Tuesday, December 16, 2014
Still Working On My Third Cup Of Joe Myself
The Tea that bainfull weed is arrived. Great and I hope Effectual opposition has been made to the landing of it.
- Abigail Adams to Mercy Otis Warren, December 5, 1773
Time to revisit a classic FB meme that bugged the crap out of me last year:
So I have to ask once again: have none of these motherfuckers actually read the Declaration of Independence beyond its preamble? There were 27 (TWENTY-FUCKING-SEVEN) grievances enumerated, 1 (ONE) of which was "imposing Taxes on us without our Consent" about 17 (SEVENTEEN) from the top.
Anyway, I'll be a little charitable on the 2% increase claim, though I don't find it convincing. It's all a little muddy, but it appears to me that the Townshend Revenue Act reduced the tea tax essentially from 12 cents (4 shillings) to 3 cents (well, pence) per pound of tea (weight, not sterling). The original principle at stake was Parliament's assertion of the right to tax Colonies at all--it was now to be actually collected and spent in America--but once all the other taxes were repealed, revolutionary ardour cooled a bit.
With the Tea Act, however, Colonials were really pissed about giving the East India Company a goddamned monopoly and corporate tax break. Here's John Dickinson, writing as Rusticus, November 27, 1773:
Are we...to be given up to the Disposal of the East-India Company, who have now the Assurance to step forth in Aid of the Minister, to execute his Plan of enslaving America?
Their conduct in Asia, for some Years past, has given ample Proof, how little they regard the Laws of Nations, the Rights, Liberties, or Lives of Meu. They have levied War, excited Rebellions, dethroned lawful Princes, and sacrificed Millions for the Sake of Gain. The Revenues of mighty Kingdoms have centered in their Coffers. And these not being sufficient to glut their Avarice, they have, by the most unparalleled Barbarities, Extortions and Monopolies, stripped the miserable Inhabitants of their Property, and reduced whole Provinces to Indigence and Ruin.
Fifteen hundred Thousand, it is said, perished by Famine in one Year, not because the Earth denied its Fruits, but this Company and its Servants engrossed all the Necessaries of Life, and set them at so high a Rate, that the Poor could not purchase them. Thus having drained the Sources of that immense Wealth, which they have for several Years past been accustomed to amass, and squander away on their Lusts, and in corrupting their Country, they now, it seems, cast their Eyes on America, as a new Theatre, whereon to exercise their Talents of Rapine, Oppression and Cruelty.
The Monopoly of Tea, is, I dare say, but a small Part of the Plan they have formed to strip us of our Property. But thank GOD, we are not Sea Poys, nor Marattas, but British Subjects, who are born to Liberty, who know its Worth, and who prize it high. We are engaged in a mighty Struggle. The Cause is of the utmost Importance, and the Determination of it will fix our Condition as Slaves or Freemen.
It is not the paltry Sum of Three-Pence which is now demanded, but the Principle upon which it is demanded, that we are contending against. Before we pay any Thing, let us see whether we have any Thing we can call our own to pay. [JD's emph.]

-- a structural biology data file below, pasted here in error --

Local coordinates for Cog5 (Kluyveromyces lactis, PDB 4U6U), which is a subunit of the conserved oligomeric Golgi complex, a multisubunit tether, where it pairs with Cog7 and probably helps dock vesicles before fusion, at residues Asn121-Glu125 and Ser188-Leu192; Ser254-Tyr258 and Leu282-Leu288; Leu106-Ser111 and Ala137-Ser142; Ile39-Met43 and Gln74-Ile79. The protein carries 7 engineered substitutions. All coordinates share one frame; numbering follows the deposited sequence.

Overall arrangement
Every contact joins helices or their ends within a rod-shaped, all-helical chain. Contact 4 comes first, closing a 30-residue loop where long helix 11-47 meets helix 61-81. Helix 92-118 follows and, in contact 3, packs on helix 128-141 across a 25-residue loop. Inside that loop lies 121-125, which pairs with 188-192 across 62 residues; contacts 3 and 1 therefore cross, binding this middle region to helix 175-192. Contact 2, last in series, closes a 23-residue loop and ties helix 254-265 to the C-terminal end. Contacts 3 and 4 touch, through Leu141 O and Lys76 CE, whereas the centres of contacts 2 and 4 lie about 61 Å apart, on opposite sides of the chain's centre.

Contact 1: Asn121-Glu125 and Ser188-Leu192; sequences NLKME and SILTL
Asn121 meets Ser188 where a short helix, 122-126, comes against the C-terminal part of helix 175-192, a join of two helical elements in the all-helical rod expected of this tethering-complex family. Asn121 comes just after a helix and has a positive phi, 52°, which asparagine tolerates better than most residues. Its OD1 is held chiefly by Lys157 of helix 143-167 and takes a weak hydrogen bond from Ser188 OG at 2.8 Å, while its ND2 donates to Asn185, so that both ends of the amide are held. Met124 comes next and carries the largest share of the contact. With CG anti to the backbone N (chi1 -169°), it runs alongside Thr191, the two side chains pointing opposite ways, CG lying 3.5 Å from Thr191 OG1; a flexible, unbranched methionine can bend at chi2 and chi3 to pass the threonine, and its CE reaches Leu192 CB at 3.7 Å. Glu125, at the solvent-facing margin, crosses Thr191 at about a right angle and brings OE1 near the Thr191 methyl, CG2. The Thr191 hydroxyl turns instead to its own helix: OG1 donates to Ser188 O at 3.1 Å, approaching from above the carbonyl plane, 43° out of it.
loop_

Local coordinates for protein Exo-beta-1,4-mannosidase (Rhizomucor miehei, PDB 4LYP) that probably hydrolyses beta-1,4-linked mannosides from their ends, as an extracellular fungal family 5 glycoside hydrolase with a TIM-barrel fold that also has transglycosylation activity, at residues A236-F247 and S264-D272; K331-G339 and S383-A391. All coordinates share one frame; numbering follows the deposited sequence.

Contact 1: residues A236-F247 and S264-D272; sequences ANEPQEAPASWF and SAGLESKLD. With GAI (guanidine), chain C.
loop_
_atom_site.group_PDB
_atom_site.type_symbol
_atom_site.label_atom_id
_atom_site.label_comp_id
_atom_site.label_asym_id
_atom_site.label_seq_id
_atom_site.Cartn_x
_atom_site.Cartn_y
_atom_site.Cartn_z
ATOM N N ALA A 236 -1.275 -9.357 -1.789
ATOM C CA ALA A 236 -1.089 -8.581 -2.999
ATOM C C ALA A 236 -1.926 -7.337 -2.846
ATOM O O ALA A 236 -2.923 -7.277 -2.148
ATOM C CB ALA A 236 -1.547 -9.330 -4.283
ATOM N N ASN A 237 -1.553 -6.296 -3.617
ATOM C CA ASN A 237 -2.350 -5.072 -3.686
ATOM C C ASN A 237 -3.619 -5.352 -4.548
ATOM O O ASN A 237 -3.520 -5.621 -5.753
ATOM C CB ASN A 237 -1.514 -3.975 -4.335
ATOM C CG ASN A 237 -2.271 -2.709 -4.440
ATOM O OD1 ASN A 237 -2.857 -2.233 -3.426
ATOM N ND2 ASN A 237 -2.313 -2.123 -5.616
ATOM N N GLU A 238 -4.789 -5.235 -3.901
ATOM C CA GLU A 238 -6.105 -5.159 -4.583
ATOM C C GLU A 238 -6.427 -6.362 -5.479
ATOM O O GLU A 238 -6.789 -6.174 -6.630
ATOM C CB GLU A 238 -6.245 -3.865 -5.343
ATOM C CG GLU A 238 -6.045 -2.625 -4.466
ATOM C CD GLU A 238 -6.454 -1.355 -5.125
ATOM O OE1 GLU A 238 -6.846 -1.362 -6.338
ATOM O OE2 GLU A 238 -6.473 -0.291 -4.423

So it wasn't the extremely small tax that angered Colonials, but rather a variety of other issues: that old saw, "no taxation without representation"; the revenues being used to pay salaries of colonial officials, taking away accountability from the People; a huge government loan and corporate tax break for EIC, undercutting American smuggle...um, traders; etc. I mean, really, if the Framers were against taxation, would they have codified Congress' plenary power to tax in the Constitution? And, of course, the Tea Act effectively REDUCED the price of tea for Americans, who were also taxed less overall than subjects in England, but whatever.
Since we're talking tea, we have to look at the British East India Company's role in this passion play. Chartered in 1600, EIC was essentially the commercial and colonial arm of England, who at the time wasn't powerful or rich enough yet to dominate the world on its own. By 1757, EIC had won the Battle of Plassey, which essentially marked the beginning of the company's and country's Indian empire.
None other than Adam Smith held the company in rather low regard:
[A] company of merchants are, it seems, incapable of considering themselves as sovereigns, even after they have become such...It is the interest of the East India company, considered as sovereigns, that the European goods which are carried to their Indian dominions should be sold there as cheap as possible; and that the Indian goods which are brought from thence should bring there as good a price, or should be sold there as dear as possible. But the reverse of this is their interest as merchants. As sovereigns, their interest is exactly the same with that of the country which they govern. As merchants their interest is directly opposite to that interest.
Negligence and profusion, therefore, must always prevail, more or less, in the management of the affairs of such a company. It is upon this account that joint stock companies for foreign trade have seldom been able to maintain the competition against private adventurers. They have, accordingly, very seldom succeeded without an exclusive privilege, and frequently have not succeeded with one. Without an exclusive privilege they have commonly mismanaged the trade. With an exclusive privilege they have both mismanaged and confined it.